The Reptile Report - The long wait is over! There, in the incubator (or sometimes in the parent enclosure), is a gecko hatchling! All too often, the new breeder’s next thought is...
The Care and Feeding of Trolls
The Reptile Report - My friends from Ball-Pythons.net may recognize this. I wrote it two or three years ago, but feel it is still quite relevant not only to my site, but to any Internet forum. I present to you: The Care and Feeding of Trolls…
The first step in caring for trolls is to make sure they have been properly identified. There are many forum species that might LOOK like trolls at first glance, but are actually quite different and have entirely different husbandry requirements. Let’s take a look at some of these similar species first:
Grammar Butcher — These folks don’t spell well, have no sense of sentence structure, and rarely make use of punctuation. Sometimes this is due to genuine deficiencies in education and should not imply that their motives are bad, only that they had a rough start in life. Sometimes it’s due to pure laziness, but even lazy people can be warmhearted and kind.
The Child — Not always easy to identify when all one has to go by is text on a screen. Some children may be mistaken as grammar butchers because their education hasn’t progressed very far. But some children can spell and write just fine. Their emotional responses will often come across as immature, confrontational, or even hostile. This is almost always due to nothing more sinister than a lack of life-experience in which they learn how best to get along with others. The child may sometimes be difficult to deal with, but they are usually sincere in their desire to be an accepted member of the group.
Anti-Diplomat — These guys will speak without thinking. They feel it is of the utmost importance that their opinion be expressed (often loudly) no matter what anyone thinks about it, or how it might make anyone feel. Some anti-diplomats have a gentle heart, but they lack the skills to express themselves in a productive manner. They have little sense of tact or decent timing. They frequently come across as confrontational and sometimes downright mean. But at the same time, they are exactly who they say they are. They may not be nice to deal with, but their intentions and reasons for being involved are just what they say.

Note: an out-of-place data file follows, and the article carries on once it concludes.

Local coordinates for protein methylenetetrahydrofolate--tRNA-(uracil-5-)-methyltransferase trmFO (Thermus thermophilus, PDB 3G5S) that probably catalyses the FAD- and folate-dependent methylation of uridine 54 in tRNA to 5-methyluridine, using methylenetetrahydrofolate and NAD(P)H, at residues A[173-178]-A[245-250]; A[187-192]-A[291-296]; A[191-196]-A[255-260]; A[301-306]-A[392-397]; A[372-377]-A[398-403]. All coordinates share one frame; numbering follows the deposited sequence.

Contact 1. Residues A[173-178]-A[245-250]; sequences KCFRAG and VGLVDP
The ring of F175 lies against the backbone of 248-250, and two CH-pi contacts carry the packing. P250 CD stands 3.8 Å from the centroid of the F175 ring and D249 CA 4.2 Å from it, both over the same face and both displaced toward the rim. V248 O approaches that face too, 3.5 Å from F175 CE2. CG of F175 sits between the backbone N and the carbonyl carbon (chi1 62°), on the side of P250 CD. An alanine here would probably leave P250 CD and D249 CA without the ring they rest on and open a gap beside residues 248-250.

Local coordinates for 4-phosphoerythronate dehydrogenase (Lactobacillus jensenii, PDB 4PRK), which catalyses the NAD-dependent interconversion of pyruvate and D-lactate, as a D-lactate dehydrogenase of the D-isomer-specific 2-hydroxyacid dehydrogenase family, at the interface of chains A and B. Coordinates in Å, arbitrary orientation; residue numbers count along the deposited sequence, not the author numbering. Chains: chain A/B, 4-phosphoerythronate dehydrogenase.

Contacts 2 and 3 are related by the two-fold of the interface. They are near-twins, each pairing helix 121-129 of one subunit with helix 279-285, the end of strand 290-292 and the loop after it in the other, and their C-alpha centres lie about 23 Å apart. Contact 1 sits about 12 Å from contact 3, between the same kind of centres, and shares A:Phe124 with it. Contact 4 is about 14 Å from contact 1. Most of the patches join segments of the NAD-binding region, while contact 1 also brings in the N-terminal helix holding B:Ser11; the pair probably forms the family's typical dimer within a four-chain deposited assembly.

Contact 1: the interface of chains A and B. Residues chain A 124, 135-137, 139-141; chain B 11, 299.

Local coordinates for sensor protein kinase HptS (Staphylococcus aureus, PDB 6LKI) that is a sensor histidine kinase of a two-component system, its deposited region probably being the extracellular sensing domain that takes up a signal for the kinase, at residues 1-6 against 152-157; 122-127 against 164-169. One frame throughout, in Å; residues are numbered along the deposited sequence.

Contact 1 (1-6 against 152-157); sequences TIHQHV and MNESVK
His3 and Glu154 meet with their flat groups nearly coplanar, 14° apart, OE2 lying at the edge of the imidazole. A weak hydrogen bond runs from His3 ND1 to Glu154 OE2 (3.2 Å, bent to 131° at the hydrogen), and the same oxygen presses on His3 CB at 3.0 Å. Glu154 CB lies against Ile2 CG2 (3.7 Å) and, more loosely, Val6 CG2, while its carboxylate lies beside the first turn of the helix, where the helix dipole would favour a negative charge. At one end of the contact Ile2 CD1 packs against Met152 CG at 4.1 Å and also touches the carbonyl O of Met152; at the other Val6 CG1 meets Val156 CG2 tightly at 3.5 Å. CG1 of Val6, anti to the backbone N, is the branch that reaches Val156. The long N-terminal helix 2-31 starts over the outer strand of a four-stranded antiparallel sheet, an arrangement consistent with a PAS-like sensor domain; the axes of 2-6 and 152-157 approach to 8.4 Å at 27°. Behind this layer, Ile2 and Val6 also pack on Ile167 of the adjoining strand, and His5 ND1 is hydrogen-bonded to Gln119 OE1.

The Foreigner — Often mistaken for a grammar butcher because they are trying to communicate in a language that they did not grow up with. Also, different cultures have different customs for expressing things like respect and gratitude, and such niceties can be lost in translation. But no matter where someone is from, or what language they were born to, their motivations are just as likely to be as warm and sincere as anyone’s.
Drama Royalty — Emotional. That is the key word to describe this group. Sometimes referred to as “drama queens” but that is a misnomer, because there are just as many males as females of this species. They take everything personally. Disagreements are usually seen as personal attacks. Frequently, they have a compulsive need to share every event of their life that causes an emotional ripple. They do best with lots of patience and a deft hand at diplomacy, but are harmless to the community.
Antagonist — This species is the bane of drama royalty. Sometimes they ally with the anti-diplomat, but are just as likely to poke sticks at them as well. They simply enjoy watching other people squirm and are greatly entertained by the effects of gasoline on fire. This is an unpleasant species to have in the community, but they are also likely to be valuable contributors. The smart ones establish their credentials before they begin their antagonistic games. The less than smart ones are often mistaken for trolls when they first show themselves.
Txt Typer — Too lazy to type out full words that they are perfectly capable of spelling, this one is just plain annoying to most who prefer to read in complete sentences. They show a general lack of respect for the community they are participating in, but at least they are usually honest about who they are and what their intentions are.
The Needy — This species needs their hand held over every little detail. They disdain search engines and scoff at reading anything that isn’t typed out for them specifically. They often need multiple answers to the same question…just to make sure they got it. They will ask a new question or even start a new thread for each step of whatever process they are trying to grasp. While they may try the patience of those helping them, they are at least sincere in their need for help.